Clearly, the current “first group stage” (qualifiers) is uncompetitive: Ireland got absolutely smashed at the Euros yet came second in their qualifying group, with Andorra not managing a single win and Macedonia picking up eight points from ten games. Much more sensible would be to have pre-qualifying tournaments for the minnow nations (decided by UEFA coefficient or whatnot) and the winner/top three in a league or the like get put into the main qualifiers. Doing this, you could slim groups down to four teams and have genuinely interesting, competitive groups (as we had in the 16 team Euros) that could be played in a single “international season” at the end of the domestic calender. In reality however, timetabling that would be awkward – you’d either have all your qualifiers in June before a July tournament, or you’d have teams finishing say the Euros and then, without any internationals, going straight into World Cups qualifiers.
Clearly then, practicality suggests that you won’t be able to do the qualifiers in a single “international season”. The best solution then would to spread them over two, have them scheduled for the second half of the international season for that season, with national FA’s having the right to organise mini tournaments or friendlies to warm up for the qualifiers.
While the solution is not quite as tidy as I originally hoped (I wanted qualifers done in a single season for consistency) but the reduction of player travelling time and the benefit of an unbroken domestic season plus a month for international coaches to work with their players per season… it would definitely offset any impact the lower number of qualifiers has in terms of match practice and revenue. Voila: less unnecessary games, and minnow nations will benefit from competing amongst themselves for the opportunity to play with the bigger nations rather than being consistently demolished in the qualifying groups by the major nations. They’d lose the revenue that those games would bring, so some element of international revenue sharing would be required in order to compensate them for this loss but I can’t imagine it’d be a big ask for the major nations.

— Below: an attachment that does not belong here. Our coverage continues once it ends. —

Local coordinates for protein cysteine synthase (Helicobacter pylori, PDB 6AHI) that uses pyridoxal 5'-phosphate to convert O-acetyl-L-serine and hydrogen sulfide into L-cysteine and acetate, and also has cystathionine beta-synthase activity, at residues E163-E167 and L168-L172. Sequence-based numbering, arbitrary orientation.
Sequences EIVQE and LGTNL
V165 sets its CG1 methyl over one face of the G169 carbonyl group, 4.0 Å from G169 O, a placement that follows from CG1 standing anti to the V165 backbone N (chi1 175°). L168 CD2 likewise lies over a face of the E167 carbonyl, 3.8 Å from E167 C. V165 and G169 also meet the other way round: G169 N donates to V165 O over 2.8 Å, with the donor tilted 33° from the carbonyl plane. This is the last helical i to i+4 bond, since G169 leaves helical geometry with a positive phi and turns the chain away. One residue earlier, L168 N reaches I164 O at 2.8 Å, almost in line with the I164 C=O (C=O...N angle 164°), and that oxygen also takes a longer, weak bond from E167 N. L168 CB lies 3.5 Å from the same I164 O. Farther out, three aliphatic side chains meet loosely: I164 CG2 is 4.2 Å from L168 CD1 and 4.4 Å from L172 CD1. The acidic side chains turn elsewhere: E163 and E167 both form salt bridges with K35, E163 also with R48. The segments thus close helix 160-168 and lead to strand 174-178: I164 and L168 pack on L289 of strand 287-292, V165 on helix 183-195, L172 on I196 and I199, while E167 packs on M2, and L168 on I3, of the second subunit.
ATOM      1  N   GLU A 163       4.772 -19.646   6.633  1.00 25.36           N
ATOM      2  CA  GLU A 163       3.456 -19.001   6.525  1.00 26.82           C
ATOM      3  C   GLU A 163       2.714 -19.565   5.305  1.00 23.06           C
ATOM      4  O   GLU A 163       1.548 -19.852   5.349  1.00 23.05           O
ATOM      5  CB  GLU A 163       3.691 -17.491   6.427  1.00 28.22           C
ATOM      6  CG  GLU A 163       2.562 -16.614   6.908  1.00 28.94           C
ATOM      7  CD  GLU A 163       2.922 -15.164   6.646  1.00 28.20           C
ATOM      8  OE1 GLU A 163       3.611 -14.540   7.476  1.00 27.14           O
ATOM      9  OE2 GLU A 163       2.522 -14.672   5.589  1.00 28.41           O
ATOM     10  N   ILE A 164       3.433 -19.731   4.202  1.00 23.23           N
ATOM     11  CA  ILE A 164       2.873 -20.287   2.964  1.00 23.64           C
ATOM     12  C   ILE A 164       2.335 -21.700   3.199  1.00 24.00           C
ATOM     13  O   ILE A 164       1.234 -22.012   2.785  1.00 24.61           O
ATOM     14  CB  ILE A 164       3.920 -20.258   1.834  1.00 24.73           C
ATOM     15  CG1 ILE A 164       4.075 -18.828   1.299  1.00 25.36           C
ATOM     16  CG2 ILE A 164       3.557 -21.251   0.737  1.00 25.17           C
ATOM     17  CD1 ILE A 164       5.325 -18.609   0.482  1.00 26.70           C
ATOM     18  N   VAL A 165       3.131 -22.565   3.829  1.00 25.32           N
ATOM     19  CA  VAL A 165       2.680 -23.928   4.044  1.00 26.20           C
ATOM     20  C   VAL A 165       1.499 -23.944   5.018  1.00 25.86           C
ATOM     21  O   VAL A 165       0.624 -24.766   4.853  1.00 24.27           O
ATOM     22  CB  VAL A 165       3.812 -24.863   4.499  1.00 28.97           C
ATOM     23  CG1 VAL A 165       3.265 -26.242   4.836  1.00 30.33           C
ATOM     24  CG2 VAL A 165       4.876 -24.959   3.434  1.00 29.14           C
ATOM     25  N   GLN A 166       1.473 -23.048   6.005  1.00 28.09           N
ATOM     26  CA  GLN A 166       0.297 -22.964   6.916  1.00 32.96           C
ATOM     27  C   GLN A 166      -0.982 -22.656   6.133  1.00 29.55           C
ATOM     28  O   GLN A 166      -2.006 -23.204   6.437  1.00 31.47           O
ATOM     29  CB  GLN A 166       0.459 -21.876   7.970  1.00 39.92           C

It wouldn’t surprise me if mini-tournaments e.g. the “Scandinavian Cup” or “British Isles Trophy” sprung up as warm-ups to the qualifiers, and these would probably be entertaining and competitive, replacing the current dull friendlies. It wouldn’t surprise me if these type of tournaments, would raise more money than one-off friendlies too, so again, everyone’s a winner.
The only issue I can foresee is timing: where do you fit in what is effectively a “season” (albeit short) of international football? Probably the best way to do it would be to play the domestic season, and then have the international season immediately after. Allowing players a short break to refresh would keep them sharp ahead of the four week international season, divided between warm-up games and then two weeks of qualifiers. Players would then have the Summer to rest up as normal, play the domestic season then do another four week “international season” to finish their qualification campaign, then go to the World Cup in 2014. For me, that would work much better. There’d be no disruption of domestic leagues from a player getting injured on international duty in November, or disadvantages for players who represent nations that are pretty distant and come back jetlagged.
With this sort of reorganisation, you’d also open the door to greater synchronisation of domestic leagues, which will only help the competitiveness of international tournaments, as well as starting the debate on introducing a winter break in the Premier League.
Certainly worthy of thought, though I don’t doubt there will be issues somewhere I haven’t thought of…